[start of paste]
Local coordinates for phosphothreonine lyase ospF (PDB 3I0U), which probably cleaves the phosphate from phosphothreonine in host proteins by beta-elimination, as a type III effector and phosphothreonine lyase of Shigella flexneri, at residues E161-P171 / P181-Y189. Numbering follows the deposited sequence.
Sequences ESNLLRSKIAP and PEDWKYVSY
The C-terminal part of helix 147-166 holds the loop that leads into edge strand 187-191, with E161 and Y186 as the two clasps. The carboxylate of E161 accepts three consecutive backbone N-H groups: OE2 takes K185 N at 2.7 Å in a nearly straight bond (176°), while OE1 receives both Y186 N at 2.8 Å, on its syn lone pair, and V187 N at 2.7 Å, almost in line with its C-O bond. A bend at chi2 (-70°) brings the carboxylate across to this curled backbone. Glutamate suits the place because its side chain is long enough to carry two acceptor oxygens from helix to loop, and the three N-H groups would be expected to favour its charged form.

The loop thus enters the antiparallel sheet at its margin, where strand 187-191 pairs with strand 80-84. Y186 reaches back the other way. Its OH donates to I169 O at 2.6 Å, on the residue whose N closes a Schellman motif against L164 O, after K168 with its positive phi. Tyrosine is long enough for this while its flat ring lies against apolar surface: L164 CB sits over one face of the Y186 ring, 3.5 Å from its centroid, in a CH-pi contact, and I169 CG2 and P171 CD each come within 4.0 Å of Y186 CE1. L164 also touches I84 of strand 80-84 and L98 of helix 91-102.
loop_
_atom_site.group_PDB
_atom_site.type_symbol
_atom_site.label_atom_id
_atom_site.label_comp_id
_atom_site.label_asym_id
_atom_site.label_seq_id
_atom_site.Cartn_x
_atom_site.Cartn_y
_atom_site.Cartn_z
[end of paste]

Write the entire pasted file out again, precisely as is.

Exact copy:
Local coordinates for phosphothreonine lyase ospF (PDB 3I0U), which probably cleaves the phosphate from phosphothreonine in host proteins by beta-elimination, as a type III effector and phosphothreonine lyase of Shigella flexneri, at residues E161-P171 / P181-Y189. Numbering follows the deposited sequence.
Sequences ESNLLRSKIAP and PEDWKYVSY
The C-terminal part of helix 147-166 holds the loop that leads into edge strand 187-191, with E161 and Y186 as the two clasps. The carboxylate of E161 accepts three consecutive backbone N-H groups: OE2 takes K185 N at 2.7 Å in a nearly straight bond (176°), while OE1 receives both Y186 N at 2.8 Å, on its syn lone pair, and V187 N at 2.7 Å, almost in line with its C-O bond. A bend at chi2 (-70°) brings the carboxylate across to this curled backbone. Glutamate suits the place because its side chain is long enough to carry two acceptor oxygens from helix to loop, and the three N-H groups would be expected to favour its charged form.

The loop thus enters the antiparallel sheet at its margin, where strand 187-191 pairs with strand 80-84. Y186 reaches back the other way. Its OH donates to I169 O at 2.6 Å, on the residue whose N closes a Schellman motif against L164 O, after K168 with its positive phi. Tyrosine is long enough for this while its flat ring lies against apolar surface: L164 CB sits over one face of the Y186 ring, 3.5 Å from its centroid, in a CH-pi contact, and I169 CG2 and P171 CD each come within 4.0 Å of Y186 CE1. L164 also touches I84 of strand 80-84 and L98 of helix 91-102.
loop_
_atom_site.group_PDB
_atom_site.type_symbol
_atom_site.label_atom_id
_atom_site.label_comp_id
_atom_site.label_asym_id
_atom_site.label_seq_id
_atom_site.Cartn_x
_atom_site.Cartn_y
_atom_site.Cartn_z